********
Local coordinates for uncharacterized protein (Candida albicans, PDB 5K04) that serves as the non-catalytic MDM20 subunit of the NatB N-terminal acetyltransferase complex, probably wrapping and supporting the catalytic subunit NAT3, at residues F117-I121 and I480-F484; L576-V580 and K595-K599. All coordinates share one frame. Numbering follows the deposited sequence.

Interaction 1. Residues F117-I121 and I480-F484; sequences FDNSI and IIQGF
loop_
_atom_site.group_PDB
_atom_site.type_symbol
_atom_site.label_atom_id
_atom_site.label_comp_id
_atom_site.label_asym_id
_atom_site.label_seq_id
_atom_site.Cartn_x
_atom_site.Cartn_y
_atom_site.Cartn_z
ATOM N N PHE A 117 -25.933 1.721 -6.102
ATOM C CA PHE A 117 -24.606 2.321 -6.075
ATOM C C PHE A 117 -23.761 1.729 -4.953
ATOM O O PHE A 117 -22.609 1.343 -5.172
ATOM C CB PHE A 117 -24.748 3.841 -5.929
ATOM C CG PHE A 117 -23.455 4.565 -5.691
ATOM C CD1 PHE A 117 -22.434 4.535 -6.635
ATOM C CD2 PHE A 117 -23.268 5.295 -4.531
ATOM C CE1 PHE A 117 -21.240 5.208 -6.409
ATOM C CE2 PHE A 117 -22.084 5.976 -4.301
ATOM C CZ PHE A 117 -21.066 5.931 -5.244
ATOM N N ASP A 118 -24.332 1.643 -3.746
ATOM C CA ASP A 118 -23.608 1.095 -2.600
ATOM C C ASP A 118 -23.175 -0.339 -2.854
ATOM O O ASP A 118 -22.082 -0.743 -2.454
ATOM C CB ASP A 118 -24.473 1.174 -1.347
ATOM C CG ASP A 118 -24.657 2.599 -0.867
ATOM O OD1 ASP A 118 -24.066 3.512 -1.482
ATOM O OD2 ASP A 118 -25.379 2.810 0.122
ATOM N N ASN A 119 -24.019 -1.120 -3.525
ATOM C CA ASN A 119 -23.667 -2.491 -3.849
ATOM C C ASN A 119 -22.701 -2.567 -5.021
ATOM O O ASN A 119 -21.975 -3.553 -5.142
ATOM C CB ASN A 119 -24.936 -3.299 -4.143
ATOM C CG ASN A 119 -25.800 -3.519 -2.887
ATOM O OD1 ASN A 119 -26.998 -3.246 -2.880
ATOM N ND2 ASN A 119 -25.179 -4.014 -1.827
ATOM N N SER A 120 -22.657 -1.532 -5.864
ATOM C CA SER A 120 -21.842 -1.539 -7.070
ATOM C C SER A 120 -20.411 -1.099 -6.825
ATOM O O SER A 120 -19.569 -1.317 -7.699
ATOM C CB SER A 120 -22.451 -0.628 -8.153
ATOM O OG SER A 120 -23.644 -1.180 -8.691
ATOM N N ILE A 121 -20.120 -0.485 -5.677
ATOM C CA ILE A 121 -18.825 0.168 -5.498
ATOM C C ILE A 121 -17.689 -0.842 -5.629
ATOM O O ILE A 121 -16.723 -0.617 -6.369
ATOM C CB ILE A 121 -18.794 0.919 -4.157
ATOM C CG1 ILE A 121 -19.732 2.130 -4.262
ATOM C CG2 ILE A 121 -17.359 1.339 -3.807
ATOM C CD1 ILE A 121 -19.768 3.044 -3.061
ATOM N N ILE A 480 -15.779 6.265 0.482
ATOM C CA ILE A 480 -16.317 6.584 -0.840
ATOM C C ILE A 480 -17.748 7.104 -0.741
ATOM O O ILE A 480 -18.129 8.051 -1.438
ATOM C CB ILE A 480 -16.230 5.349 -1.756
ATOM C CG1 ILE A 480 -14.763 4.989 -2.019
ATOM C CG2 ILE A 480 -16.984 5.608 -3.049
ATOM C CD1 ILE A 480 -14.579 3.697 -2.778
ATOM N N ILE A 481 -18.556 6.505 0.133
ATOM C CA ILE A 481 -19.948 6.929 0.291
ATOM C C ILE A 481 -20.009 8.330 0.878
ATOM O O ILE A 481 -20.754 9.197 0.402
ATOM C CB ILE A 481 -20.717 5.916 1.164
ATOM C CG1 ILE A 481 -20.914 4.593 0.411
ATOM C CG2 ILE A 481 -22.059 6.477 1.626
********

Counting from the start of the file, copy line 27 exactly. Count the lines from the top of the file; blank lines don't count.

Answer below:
ATOM O O ASP A 118 -22.082 -0.743 -2.454